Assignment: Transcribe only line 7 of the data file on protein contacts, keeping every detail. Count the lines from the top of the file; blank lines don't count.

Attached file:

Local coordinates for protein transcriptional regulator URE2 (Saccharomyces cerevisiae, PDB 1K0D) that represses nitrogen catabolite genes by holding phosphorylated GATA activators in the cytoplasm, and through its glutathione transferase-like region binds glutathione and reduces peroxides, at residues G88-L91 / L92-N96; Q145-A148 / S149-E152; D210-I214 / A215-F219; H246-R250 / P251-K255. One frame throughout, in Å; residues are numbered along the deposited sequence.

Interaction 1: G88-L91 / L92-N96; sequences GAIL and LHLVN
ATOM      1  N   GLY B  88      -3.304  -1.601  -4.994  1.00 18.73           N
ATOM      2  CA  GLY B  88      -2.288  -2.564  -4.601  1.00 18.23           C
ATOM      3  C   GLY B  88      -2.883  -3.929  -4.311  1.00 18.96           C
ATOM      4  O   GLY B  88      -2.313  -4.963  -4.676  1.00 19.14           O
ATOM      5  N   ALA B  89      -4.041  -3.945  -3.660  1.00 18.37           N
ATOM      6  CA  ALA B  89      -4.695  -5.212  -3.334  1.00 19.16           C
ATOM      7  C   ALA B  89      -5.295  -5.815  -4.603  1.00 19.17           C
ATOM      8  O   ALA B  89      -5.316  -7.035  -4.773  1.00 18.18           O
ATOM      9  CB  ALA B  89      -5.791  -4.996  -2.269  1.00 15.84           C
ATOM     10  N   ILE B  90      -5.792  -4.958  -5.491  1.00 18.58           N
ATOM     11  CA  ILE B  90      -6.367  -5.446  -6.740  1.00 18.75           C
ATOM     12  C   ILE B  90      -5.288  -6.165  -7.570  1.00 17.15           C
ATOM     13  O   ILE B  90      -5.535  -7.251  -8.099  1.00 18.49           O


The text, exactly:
ATOM      5  N   ALA B  89      -4.041  -3.945  -3.660  1.00 18.37           N